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Selfwolf
     

Selfwolf

5.0 2
by Mark Halliday
 

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In his third book of poems, Mark Halliday grapples with the endless struggle between self-concern and awareness of the rights of others. Through humor, ironic twists, and refreshing candor, these poems confront a variety of situations—death, divorce, artistic egotism and envy, personal relationships—where the very idea of self is under siege.

Overview

In his third book of poems, Mark Halliday grapples with the endless struggle between self-concern and awareness of the rights of others. Through humor, ironic twists, and refreshing candor, these poems confront a variety of situations—death, divorce, artistic egotism and envy, personal relationships—where the very idea of self is under siege.

"If Selfwolf were a pop music CD, it would be hailed as Mark Halliday's breakthrough album. . . . This third collection of poems teems with unsparing confessions of misdirected lust, lost faith, regret and a winningly goofy cheerfulness in the face of all that bad stuff. . . . The informal, conversational quality of Halliday's work almost hides its artfulness, which seems to be precisely his intention."—Ken Tucker, New York Times Book Review

"With unflinching, often comic honesty about how 'ego-fetid, hostile, grasping' we are, Halliday exposes the self's wolfish hungers and weaknesses."—Andrew Epstein, Boston Review

"Mark Halliday's new book offers more of his trademark riffs on self-consciousness. His subversive, surprising, hugely enjoyable poems will make you laugh out loud, squirm in uncomfortable recognition, and appreciate anew the comedy of our daily battles for self-preservation. . . reading Halliday is pure delight. . . . I love the daring and intelligence with which Halliday skates along the shifting boundary between self within and world outside. Selfwolf slows down our habitual negotiations between 'in here' and 'out there,' exposing the edgy comedy of how we survive."—Damaris Moore, Express Books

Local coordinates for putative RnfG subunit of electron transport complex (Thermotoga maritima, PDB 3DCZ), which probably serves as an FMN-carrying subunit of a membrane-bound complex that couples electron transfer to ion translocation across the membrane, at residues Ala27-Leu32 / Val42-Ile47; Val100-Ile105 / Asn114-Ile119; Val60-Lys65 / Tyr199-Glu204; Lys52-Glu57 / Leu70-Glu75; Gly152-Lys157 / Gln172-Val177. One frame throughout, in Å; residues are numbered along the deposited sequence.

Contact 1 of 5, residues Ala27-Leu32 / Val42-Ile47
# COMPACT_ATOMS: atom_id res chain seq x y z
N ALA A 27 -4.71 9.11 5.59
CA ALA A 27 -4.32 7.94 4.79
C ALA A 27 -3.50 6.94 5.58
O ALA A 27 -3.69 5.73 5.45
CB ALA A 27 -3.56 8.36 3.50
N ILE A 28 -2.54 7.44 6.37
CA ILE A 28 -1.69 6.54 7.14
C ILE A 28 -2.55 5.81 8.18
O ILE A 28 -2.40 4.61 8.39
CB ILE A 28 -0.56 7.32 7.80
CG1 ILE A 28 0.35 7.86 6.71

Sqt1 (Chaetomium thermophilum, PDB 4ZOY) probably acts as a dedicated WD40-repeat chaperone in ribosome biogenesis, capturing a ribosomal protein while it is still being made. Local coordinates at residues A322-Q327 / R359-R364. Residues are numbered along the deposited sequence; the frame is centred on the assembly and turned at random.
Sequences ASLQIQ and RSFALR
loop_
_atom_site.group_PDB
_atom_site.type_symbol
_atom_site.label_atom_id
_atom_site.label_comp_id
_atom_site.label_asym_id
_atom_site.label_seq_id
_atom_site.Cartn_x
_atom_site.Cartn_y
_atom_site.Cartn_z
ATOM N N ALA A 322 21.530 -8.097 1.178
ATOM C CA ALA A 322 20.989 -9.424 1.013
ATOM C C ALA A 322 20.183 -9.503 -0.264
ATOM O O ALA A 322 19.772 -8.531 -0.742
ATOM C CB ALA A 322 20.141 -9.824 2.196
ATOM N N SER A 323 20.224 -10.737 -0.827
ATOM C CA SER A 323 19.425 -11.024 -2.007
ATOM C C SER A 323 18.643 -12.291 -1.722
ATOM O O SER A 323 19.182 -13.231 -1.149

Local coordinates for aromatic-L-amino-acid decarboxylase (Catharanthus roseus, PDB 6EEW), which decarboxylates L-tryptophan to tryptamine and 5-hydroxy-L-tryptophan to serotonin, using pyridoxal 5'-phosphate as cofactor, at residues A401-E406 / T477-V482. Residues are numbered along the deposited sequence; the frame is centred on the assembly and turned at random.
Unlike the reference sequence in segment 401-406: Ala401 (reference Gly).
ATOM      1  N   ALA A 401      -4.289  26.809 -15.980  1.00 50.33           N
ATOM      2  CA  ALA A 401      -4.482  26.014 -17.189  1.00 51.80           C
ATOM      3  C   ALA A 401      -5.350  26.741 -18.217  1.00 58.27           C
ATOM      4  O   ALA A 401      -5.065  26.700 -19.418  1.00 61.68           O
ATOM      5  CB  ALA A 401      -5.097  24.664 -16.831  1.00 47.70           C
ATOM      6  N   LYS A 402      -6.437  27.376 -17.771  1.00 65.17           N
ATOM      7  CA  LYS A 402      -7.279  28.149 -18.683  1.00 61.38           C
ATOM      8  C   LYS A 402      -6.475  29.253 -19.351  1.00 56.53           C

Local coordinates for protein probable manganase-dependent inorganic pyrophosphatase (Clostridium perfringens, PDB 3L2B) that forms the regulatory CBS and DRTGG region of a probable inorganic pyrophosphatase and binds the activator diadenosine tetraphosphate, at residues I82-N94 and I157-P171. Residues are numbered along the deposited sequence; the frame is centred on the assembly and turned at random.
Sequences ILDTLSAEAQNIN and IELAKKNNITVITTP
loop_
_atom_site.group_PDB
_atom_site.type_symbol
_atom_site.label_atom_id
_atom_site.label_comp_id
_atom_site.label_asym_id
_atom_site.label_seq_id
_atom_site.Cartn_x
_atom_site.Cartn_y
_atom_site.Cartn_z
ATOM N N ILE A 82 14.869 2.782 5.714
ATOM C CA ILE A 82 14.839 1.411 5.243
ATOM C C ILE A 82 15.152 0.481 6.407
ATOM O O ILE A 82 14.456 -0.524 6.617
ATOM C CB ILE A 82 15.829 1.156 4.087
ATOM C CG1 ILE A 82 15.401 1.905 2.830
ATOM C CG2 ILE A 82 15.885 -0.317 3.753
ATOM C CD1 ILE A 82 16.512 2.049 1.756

Editorial Reviews

Donald Revell
Beautifully transgressing the boundaries between high and pop culture, between sublimity and intoxication, Selfwolf announces a new American Poetic. Mark Halliday's cadence's croon and cruise through late-century disaster to the tune of atonement. Selfwolf is a book of redemption, and I rejoice in it.
— Phoenix Poets Series
Kirkus Reviews
The third book by the author of a critical study of Wallace Stevens anticipates critics by admitting its sentimentality and flat, demotic speech—of course, the poems that indulge Halliday's delusions of greatness, though meant to be ironic, are closer to his sense of self-importance. Far too many of these colloquial narratives concern Halliday's anxieties about his academic career, and the poetry biz: "Loaded Inflections" mocks all critics, leaving true judgement only to God and the future; two poems resent other poets who don't sufficiently praise his genius; and "The Halls" bemoans the indifference of the building where he failed to get tenure. Politics and history occasion much soft thinking about the world's horrors: "I think /of the surplus of human poignancy out there." An earthquake in India ("Horrible"); a murder in Taipei ("Taipei Triangle"); a man dying Dublin ("After the Rain")—all these remind him of his luck in being alive, and result in the bathetic couplet:"The poignancy of the human is nearly too much to stand. / The way a small child at a street-corner takes your hand." Elsewhere, Halliday's less circumspect; he's a chatty bopper, like Billy Collins more than Frank O'Hara. When he's feeling guilty about his failed marriage, we know why: his guyish obsession, in several poems, with bouncing boobs and cheerleaders with "skin 21 smooth." There's something pathological in the swaying between grandeur and abasement, and then there's the simple version: a horny but sensitive regular guy.

Product Details

ISBN-13:
9780226313887
Publisher:
University of Chicago Press
Publication date:
04/15/2010
Series:
Phoenix Poets
Sold by:
Barnes & Noble
Format:
NOOK Book
Pages:
88
File size:
133 KB

What People are Saying About This

Donald Revell
Beautifully transgressing the boundaries between high and pop culture, between sublimity and intoxication, Selfwolf announces a new American poetic. Mark Halliday's cadences croon and cruise through late-century disaster to the tune of atonement. Selfwolf is a book of redemption, and I rejoice in it.

Meet the Author

Mark Halliday is distinguished professor of English at Ohio University.

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Selfwolf (Phoenix Poets) 5 out of 5 based on 0 ratings. 2 reviews.
Anonymous More than 1 year ago
Guest More than 1 year ago
After hearing Mr. Halliday speak at my school, I had to buy his latest volume of poetry. His tone and style are amazing. He brings you into his personal poems and makes you jealous when you run out of things to read. An amazing book of poems.